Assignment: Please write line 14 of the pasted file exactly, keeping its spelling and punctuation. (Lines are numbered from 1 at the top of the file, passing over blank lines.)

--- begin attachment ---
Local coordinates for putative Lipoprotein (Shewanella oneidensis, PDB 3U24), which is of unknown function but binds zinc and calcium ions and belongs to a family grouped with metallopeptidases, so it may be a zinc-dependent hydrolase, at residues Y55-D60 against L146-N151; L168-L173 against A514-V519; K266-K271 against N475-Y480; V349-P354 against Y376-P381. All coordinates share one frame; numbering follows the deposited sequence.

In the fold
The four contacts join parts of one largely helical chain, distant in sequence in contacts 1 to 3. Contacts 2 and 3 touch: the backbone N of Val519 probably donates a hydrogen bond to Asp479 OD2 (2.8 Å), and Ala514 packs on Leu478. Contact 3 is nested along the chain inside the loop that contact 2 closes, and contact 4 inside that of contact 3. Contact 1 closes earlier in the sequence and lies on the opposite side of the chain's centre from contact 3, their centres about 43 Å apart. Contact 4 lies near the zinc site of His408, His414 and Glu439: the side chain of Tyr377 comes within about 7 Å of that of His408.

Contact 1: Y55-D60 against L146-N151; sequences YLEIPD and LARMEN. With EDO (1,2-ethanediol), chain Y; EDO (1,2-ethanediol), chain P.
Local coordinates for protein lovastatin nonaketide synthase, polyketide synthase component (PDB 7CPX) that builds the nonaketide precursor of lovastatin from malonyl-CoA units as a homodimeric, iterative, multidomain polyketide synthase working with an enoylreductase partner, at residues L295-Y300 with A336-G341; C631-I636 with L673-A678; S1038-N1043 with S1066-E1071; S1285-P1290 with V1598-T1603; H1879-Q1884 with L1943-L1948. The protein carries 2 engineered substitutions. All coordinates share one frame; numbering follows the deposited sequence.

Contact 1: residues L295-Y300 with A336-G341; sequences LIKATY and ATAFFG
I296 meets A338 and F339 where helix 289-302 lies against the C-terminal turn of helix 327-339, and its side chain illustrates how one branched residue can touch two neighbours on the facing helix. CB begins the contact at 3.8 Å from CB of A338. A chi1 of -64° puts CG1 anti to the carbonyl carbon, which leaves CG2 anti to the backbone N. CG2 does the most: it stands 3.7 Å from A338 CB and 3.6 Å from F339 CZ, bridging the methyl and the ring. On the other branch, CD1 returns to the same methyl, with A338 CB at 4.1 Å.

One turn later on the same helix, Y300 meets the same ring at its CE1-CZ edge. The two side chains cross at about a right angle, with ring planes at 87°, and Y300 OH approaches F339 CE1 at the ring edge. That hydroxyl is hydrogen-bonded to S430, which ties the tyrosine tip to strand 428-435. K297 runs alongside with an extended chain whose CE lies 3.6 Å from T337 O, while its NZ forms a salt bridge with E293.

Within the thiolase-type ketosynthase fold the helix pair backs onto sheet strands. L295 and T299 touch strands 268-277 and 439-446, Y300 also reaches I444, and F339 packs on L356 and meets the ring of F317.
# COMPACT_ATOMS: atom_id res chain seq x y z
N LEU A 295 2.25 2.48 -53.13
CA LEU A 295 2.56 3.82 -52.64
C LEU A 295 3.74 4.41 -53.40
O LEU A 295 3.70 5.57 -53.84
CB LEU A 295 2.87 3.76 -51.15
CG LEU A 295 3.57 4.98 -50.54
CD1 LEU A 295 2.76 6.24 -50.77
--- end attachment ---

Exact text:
O LEU A 295 3.70 5.57 -53.84